Science

Weird Weird Science posted this extreme zooming video on the structure of steel – quite awesome. They have video for concrete, brass, aluminium and more available as well. – Weird Weird Science on Dailymotion

Should you prefer a little more color & motion, check out Trey’s macro video of a plasma ball in action –

10 thoughts on “Zoom into steel (to the atomic level!)

  1. The “cavity” they travel into in the video is NOT a defect or erosion, it’s there because this is a powder casted part.

    Powder casting is the most common way to make gears these days. Voids like this are a normal feature of powder casting because you fill the mold with powder, compress and heat it which causes *partial* melting and fusing, and you’re done. It’s very cheap and the finish looks no different superficially than a machined gear (the other method). The technique is also common for casting ceramics.

  2. This video about steel is so full of inaccuracies that I don’t even know when to start correcting! If they can get metallurgists to provide those images, they should get proper explanations and terminologies. Carbon to protect from corrosion? Dendrites on a fractograph? Sheesh.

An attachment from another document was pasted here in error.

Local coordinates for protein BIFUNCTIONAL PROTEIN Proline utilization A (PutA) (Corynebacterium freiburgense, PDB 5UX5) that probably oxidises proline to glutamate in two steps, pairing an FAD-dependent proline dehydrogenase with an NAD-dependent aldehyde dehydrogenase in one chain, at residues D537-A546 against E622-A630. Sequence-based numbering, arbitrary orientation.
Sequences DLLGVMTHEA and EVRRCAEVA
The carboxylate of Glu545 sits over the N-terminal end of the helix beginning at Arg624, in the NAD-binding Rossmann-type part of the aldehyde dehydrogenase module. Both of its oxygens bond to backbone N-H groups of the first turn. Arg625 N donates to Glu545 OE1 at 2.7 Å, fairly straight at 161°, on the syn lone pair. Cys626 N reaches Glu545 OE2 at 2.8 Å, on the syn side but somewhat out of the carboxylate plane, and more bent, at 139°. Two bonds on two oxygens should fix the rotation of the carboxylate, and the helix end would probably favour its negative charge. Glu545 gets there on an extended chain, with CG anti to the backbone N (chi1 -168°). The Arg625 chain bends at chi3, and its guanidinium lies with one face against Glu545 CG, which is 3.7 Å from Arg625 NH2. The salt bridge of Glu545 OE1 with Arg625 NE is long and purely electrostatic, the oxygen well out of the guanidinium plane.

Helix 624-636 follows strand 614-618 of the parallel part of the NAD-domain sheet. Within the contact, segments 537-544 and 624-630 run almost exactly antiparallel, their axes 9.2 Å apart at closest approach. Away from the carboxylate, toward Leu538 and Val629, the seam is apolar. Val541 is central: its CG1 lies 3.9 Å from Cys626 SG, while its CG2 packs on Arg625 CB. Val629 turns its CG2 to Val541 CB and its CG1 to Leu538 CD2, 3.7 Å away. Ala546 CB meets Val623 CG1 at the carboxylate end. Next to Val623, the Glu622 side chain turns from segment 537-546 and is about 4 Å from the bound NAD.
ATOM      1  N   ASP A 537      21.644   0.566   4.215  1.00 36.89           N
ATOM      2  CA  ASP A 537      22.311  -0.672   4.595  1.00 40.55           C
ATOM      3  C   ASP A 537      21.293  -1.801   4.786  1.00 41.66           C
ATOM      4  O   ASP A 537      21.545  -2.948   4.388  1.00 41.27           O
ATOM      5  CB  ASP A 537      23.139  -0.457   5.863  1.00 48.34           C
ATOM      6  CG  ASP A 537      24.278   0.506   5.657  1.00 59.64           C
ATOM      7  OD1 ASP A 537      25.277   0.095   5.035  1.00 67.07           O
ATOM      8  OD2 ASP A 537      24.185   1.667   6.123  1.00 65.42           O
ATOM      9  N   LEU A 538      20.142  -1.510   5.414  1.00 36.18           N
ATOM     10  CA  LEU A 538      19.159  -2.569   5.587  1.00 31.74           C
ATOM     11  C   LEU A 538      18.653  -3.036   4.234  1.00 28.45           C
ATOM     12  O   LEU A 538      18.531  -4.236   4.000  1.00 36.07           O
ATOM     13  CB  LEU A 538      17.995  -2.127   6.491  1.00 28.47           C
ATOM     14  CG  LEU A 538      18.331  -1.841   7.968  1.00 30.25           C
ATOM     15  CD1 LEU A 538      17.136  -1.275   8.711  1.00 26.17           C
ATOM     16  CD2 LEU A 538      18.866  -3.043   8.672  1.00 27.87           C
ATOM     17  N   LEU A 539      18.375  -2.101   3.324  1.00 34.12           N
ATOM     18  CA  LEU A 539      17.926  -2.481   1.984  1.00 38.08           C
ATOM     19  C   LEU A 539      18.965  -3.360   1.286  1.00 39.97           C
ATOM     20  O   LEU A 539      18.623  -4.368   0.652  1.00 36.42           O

3. The one that made my teeth hurt was their explanation of tempering.

    That was so “I saw this video where a guy took a samurai sword and cut through a piece of train track” bad that I had to check something and, sure enough: In “The Making, Shaping and Treating of Steel, 10th Edition” they claim to be showing the microstructure of pearlite at 1000x, not 10,000-50,000x. I don’t know what we were looking at in that video, but I’m gonna bet on the Association of Iron and Steel Engineers on this one.

  4. Forgive my ignorance, but can one really zoom into the atomic level with a microscope?

    With all the other errors in this video, I was wondering if this was a gross misstatement by the narrator…

    Comments rule. Thanks!

  5. @Volkemon – I was assuming the video was actually composited from multiple shots – and yes, these comments do rule. Thanks for the insight, everybody!

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